Fall is usually balm to my weary nerves. It’s been hot this year all the way into November. I’m ready for hot chocolate or tea, cookies and sitting around the fire. Instead, temperatures remained in the mid-80s, and I had the air conditioning on in the house as late as two weeks ago. When I heard it was going to be a hard freeze last week, I thought, finally!

'Jessica Louise' mum with another mum friend. I lost the tag to the other, but I'm trying to locate the name in my purchase orders. If I find it, I'll update it.
‘Jessica Louise’ mum with another mum friend. I lost the tag to the other, but I’m trying to locate the name in my purchase orders. If I find it, I’ll update it. I bought them at the same time, but I don’t remember where. I should keep better records.

I never wish for winter, but if I wanted summer temperatures for Christmas, I would head to Australia. Rather, my winter heart resides in Vermont. I’ve not been to Vermont. Never been to Australia either, but there are other places I would go first, like Italy. We plan to go there in March.

Mexican bush sage up close and personal reveals its velvety texture. I find that the solid purple variety is more cold hardy than the one with the purple calyces and white flowers.
Mexican bush sage up close and personal reveals its velvety texture. I find that the solid purple variety is more cold hardy than the one with the purple calyces and white flowers. This is a photo from 2015, but it’s representative of what’s blooming in my garden until the freeze.

Back to the fall floral display. All of my gardens are designed with fall flowers in mind. If we get a hot summer, there won’t be much blooming then so I choose tropical plants to fill in those empty spaces. Then, I plan and plant for fall.

Centratherum punctatum, Brazilian button flower given to me by Cindy from My Corner of Katy blog.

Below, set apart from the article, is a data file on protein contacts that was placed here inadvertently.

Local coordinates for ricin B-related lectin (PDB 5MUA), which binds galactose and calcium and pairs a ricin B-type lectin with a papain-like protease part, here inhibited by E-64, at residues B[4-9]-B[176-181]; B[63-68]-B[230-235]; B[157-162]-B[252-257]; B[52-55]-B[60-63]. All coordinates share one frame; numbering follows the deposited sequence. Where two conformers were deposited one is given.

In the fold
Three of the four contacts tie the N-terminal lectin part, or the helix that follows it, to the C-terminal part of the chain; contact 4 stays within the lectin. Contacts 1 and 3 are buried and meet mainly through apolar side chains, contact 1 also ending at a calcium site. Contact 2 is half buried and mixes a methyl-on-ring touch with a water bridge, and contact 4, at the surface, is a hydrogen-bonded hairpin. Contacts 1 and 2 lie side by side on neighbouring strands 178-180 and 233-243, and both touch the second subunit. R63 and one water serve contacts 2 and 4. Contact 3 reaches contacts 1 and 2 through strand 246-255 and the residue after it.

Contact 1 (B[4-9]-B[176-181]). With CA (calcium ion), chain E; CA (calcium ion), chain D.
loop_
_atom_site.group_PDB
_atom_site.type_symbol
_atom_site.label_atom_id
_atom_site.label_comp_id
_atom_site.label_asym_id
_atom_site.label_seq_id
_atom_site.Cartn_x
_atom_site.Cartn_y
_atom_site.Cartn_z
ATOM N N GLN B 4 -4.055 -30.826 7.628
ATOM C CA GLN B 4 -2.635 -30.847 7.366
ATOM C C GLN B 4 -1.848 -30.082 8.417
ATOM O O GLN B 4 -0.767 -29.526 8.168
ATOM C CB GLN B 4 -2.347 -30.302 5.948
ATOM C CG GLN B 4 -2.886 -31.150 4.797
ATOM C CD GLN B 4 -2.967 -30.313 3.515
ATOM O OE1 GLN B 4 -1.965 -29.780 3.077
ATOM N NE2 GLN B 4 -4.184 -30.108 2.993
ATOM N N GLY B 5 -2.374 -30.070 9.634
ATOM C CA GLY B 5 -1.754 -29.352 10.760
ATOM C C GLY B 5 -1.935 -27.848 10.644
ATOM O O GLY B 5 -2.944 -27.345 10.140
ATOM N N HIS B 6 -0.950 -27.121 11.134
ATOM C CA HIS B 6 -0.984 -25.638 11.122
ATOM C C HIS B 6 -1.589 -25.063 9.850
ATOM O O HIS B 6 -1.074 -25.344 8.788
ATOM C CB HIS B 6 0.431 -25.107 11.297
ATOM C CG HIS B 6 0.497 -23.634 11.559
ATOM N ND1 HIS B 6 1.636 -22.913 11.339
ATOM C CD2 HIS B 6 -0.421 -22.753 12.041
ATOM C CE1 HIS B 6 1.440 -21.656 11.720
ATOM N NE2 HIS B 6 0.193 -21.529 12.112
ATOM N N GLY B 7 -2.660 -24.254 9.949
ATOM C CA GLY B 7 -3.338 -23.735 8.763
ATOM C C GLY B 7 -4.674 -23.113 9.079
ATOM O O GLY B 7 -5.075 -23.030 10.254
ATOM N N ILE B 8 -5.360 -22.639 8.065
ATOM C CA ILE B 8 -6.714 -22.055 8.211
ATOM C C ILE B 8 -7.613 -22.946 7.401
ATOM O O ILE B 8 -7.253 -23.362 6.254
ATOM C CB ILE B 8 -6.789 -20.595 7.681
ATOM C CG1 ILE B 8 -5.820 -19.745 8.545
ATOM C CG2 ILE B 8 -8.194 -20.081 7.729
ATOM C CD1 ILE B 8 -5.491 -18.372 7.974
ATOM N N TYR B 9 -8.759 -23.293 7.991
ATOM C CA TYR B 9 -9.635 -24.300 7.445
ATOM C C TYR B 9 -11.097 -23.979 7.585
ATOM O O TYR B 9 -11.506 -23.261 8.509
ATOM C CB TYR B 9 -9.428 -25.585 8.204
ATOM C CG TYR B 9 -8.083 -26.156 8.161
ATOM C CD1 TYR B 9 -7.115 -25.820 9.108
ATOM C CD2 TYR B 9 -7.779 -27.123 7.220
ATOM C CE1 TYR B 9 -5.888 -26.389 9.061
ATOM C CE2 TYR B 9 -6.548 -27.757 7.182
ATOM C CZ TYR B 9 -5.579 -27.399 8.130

Centratherum punctatum, Brazilian button flower given to me by Cindy from My Corner of Katy blog.

When I spoke last spring in Sugar Land and Tomball, I spent time with my friend, Cindy From My Corner of Katy. Cindy and I have been friends for almost nine years, and she never lets me leave her home without giving me some wonderful plant. This year, it was Brazilian button flower, a/k/a Brazilian bachelor’s button. My plant grew to be about two feet tall and wide, and I have it planted in clay. It simply shrugged off the terrible dirt and began blooming in mid-summer. Then, in fall it really hit its stride. I love this tender perennial which isn’t hardy in Oklahoma, but I’m sure it will deposit plenty of seeds for next year. Cindy says it can be a bit of a thug.

“Bring it,” I say. Not many plants are thuggish in Oklahoma. Garlic chives and autumn clematis are two thugs I can think of off the top of my head, but not many others.

Symphyotrichum laeve 'Bluebird' with a small bee.
Symphyotrichum laeve ‘Bluebird’ with a small bee. One of the best “asters” I have in the garden.

In past years, I’ve written several times about favorite fall flowers and trees. You can plant fall-blooming flowers for pollinators like the Mexican tarragon, above. Remember, simple flowers are always best. That way, small insects can really get their nectar fix. You can also plant fall eye candy for yourself. Mums and asters make good companions. And, while you’re going around admiring your gardens, don’t forget that planting bulbs is an act of faith. I’ll be outside on Friday planting the rest of mine, 200 or so. I planted some tulips, but I waited for a couple of cold snaps to let foliage die back and give me space to work. It also helps cool the ground off. We had a very warm fall, and we’ve had to wait. Wait no longer. Get your bulb on now so you’ll have a beautiful spring. Remember that good gardens take planning, and bulbs are part of that too.

'Emperor of China' mum in the border along the garage.
‘Emperor of China’ mum in the border along the garage.

Much love to all of you. Thank you for reading my blog in this, its ninth year. You don’t know how much I appreciate you still stopping by and leaving a comment. It makes the writing and photography worth it.